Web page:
Recanting preterism: Abauzit, Townley, Desprez
Preterism has a long history of adherents who recanted. Here the works of three prominent men who embraced preterist or hyperpreterist views, but later recanted, are examined.
Firmin Abauzit (1679-1767) was the author of Essai sur l’Apocalypse, 1730, “in which he tries to show that the book was written under Nero, and is in its prophecy only a development of the sayings of Christ about the fall of Jerusalem; that all refers to the destruction of this Jewish capital and the Roman-Jewish war (ch. xxi. and xxii.); to the more extensive spread of the Christian Church after that catastrophe. Dr. Leonard Twells replied to it; on reading Dr. Twells’ reply, Abauzit was satisfied, and honourably wrote (though in vain) to stop the reprinting of his work in Holland.”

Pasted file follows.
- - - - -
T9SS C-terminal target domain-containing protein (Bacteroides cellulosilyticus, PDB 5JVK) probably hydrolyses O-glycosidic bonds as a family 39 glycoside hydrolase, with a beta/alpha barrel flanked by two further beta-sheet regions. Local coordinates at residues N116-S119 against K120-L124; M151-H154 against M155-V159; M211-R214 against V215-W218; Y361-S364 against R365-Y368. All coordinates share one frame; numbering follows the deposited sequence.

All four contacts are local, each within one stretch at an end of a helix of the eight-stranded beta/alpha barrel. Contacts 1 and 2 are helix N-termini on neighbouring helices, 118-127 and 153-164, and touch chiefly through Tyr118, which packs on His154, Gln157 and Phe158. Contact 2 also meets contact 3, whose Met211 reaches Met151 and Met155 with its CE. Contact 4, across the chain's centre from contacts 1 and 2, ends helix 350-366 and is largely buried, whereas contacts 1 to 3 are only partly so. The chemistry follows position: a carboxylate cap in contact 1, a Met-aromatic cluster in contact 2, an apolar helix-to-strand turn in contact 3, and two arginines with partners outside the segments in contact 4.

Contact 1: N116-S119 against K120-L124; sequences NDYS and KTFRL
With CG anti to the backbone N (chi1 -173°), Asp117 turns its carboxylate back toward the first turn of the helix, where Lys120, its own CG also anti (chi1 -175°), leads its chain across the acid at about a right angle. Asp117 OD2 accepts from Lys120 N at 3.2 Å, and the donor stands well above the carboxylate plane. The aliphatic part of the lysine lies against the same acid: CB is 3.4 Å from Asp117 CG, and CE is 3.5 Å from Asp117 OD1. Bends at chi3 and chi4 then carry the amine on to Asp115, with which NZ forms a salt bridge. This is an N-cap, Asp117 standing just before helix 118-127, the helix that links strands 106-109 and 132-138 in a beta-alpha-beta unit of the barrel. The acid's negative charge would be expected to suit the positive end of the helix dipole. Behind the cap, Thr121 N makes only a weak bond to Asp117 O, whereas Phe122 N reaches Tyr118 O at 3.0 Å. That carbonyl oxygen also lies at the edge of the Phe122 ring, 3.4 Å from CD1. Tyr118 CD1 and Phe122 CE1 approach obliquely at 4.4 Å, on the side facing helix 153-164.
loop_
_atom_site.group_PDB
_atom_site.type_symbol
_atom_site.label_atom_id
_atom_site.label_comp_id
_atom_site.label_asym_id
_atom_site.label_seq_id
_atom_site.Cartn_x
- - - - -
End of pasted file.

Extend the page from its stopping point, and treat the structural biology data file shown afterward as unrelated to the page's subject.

Abauzit’s work was translated to English. 
Robert Townley (1816-1894) was minister of St. Matthew’s, Liverpool, and later became a Universalist minister. He published a book advocating preterism in 1845.  A reviewer wrote of his book: 
This work enters at great length into an attempted Scripture proof that the following events are already past, viz. “the Restoration of the Jews, the First Resurrection, or Millennium, the End of the World, the Resurrection of the Dead, the Day of Judgement, and the Last Day ; for now there is no more time.” It is a book of much thought, and gives proof of laborious and critical study of the Sacred Writings. The spirit manifested towards the Priesthood and the Established Church is fiery enough, and the general temper of the argument is far from being commendable. But there is very much in the work worthy of attention.
Townley later recanted his preterism. In a Sermon in the Universalist Church of Charlestown, Mass,. Sunday Morning, September 26 (1852) he said: